It was important to Fanchon that Maurice had her father’s blessing before he proposed which he had “. . .we were pledging the same fraternity and ended up being line brothers [Omega Psi Phi], so we had already had the conversation.”

“I’m a daddy’s girl and he’s very protective of me and I knew that that show of respect was a big deal for my dad, so I was relieved to know that he had gotten that part out of the way. I used the restaurant’s phone to call my mom and let her know that he had proposed to me. So, we spent the weekend at Homecoming and started planning the wedding,” Fanchon said.

The wedding: Sixth Avenue Baptist Church [Birmingham], officiated by the late Reverend John Porter. Their wedding colors were ivory with a touch of peach and gold.

Most memorable for the bride was a moment with Maurice’s late grandfather. “He was not a man of many words, and after the processional, he came and hugged me and said you’re the prettiest bride I’ve ever seen, and that meant so much to me coming from him. It was such a wonderful welcome into the family,” said Fanchon.

Most memorable for the groom was “how beautiful my wife was coming down the aisle, and how beautiful the ceremony and decorations were,” he said. “And the reception, I was floored when we got there, it was dynamic! Our reception was two levels, we had the whole downstairs and upstairs of the Bessemer Civic Center… One of the other things that did it for me was my mother’s adoration of Fanchon. I’m an only child, and [after the wedding] she said thank you for making me the mother of a daughter,” Maurice said.

Words of wisdom: “You have to find and keep yourself whole and healthy to give [of yourself] in any relationship. On an airplane, they tell us that to put the oxygen mask on yourself before you assist the child… and that goes for a marriage… you have to keep yourself centered, whole, and healthy and not putting the responsibility of your happiness onto your spouse. My happiness is my responsibility and when I’m able to be whole, I’m able to give more to my spouse and my children. You have to love yourself in order to be able to give love. It helps to be friends and to always hold each other in the highest respect,” Fanchon said.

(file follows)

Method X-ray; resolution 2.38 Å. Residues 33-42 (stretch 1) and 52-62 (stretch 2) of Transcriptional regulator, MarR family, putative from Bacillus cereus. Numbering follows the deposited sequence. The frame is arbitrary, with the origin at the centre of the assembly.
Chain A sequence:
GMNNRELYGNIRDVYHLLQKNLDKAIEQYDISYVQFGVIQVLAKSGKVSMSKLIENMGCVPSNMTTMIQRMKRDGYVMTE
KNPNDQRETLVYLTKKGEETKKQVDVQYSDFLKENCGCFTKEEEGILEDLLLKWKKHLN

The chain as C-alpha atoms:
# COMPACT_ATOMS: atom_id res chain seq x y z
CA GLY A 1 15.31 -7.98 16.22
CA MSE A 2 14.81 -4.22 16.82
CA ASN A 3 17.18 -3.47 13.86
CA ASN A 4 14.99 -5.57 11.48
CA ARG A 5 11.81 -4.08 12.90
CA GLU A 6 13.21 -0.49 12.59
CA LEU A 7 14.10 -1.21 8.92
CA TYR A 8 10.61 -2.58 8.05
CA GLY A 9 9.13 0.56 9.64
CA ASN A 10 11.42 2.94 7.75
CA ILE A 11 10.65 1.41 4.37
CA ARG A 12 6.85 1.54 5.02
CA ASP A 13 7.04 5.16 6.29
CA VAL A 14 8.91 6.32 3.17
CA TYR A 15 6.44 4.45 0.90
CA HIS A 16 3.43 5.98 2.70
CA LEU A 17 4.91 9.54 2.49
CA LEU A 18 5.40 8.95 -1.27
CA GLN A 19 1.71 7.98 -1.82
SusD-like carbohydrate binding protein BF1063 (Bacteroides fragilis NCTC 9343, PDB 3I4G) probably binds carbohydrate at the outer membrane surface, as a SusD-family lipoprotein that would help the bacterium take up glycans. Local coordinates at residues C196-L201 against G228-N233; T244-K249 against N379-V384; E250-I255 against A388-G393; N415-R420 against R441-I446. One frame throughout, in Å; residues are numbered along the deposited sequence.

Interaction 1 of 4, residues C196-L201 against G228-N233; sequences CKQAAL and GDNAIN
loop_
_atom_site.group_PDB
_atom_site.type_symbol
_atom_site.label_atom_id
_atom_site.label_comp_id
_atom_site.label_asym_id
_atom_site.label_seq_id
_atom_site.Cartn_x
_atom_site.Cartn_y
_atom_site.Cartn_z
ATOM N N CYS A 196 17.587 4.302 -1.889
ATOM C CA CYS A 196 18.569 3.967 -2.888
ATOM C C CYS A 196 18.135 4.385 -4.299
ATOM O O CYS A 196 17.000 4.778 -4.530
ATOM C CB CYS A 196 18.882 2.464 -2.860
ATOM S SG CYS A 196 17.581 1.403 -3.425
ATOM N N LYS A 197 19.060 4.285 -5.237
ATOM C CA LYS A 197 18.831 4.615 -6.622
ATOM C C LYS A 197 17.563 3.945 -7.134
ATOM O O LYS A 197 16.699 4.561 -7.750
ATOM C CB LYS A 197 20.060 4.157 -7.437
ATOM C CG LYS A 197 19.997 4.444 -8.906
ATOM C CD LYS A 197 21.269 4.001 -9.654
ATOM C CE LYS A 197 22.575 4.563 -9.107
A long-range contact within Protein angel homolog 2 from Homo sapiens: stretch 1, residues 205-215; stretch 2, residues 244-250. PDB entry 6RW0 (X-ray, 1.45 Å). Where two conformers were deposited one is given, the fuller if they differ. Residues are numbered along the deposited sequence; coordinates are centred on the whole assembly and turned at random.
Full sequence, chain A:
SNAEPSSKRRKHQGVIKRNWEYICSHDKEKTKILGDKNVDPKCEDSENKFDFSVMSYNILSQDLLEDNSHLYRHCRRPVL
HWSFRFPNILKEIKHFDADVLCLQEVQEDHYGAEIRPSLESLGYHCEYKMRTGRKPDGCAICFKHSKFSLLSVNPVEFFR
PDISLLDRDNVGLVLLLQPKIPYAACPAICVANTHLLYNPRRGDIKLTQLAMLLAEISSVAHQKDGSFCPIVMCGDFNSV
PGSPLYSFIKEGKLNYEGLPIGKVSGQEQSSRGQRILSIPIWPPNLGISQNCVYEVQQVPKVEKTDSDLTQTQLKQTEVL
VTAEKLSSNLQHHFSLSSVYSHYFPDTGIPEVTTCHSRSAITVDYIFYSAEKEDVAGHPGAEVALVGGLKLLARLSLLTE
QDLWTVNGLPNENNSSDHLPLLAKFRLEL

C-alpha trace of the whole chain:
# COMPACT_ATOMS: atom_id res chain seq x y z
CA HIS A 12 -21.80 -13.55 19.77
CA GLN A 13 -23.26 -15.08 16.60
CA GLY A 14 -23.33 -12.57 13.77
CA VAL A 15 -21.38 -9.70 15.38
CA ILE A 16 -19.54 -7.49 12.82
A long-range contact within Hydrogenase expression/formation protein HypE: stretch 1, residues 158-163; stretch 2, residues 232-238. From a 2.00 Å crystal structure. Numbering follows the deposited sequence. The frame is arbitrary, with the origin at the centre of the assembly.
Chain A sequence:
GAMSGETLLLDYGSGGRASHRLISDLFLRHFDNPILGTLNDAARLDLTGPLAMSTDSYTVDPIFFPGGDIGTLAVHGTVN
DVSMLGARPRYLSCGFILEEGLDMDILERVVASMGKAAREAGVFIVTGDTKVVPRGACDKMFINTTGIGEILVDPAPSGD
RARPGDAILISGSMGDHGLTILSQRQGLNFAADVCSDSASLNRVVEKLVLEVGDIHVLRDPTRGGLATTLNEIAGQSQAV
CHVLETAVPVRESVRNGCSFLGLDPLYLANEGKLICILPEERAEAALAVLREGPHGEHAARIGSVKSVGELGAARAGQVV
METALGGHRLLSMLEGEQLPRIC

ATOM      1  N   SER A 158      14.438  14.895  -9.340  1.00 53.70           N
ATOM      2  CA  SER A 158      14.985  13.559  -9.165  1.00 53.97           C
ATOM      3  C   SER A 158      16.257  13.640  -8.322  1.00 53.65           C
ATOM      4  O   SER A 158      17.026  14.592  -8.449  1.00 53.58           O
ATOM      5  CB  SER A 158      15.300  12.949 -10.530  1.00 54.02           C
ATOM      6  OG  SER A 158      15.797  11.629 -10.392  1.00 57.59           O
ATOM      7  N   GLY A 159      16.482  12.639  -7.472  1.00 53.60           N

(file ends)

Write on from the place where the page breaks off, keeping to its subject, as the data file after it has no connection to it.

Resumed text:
Maurice said, “One of the major reasons for marriages breaking up is unmet expectations. It’s not finances, adultery, or anything else, it’s unfulfilled expectations because you expect someone to fulfill you when you actually need to fulfill yourself and bring your fulfillment and your joy into your spouse’s life. One of the biggest things I think about when it comes to marriage, and one of the things I talk about the most with young men and marriage is ‘liking your spouse’. You have to fall in ‘like’ with your mate. I say ‘like’ and not ‘love’ because love can be obligatory… But when you like someone, and you really like to see them happy, you’ll do extra things and bring things out of yourself because you like to be around them and want to see them happy . . .” he said.

Happily ever after: The Muhammad’s have three children: Nayirah, 25, Asad, 21, Samad, 17.

Fanchon, 50, is a Bessemer native and Hueytown High School grad. She attended Florida Agricultural & Mechanical University, where she earned a bachelor’s degree in journalism, the University of Alabama at Birmingham [UAB], where she earned a master’s degree in education, and Samford University, where she obtained an education specialist degree, and a doctorate of education. Fanchon, a member of Delta Sigma Theta Sorority Inc., works as the curriculum coordinator for Midfield City Schools.

Maurice, 52, a member of Omega Psi Phi Fraternity, Inc., is an Edgewater native, who grew up in Forestdale, and attended Minor High School; Fisk University in Nashville, Tenn.], where he earned a bachelor’s degree, and Miles Law School, where he obtained his a Juris Doctorate. He serves as chief magistrate for the city of Bessemer.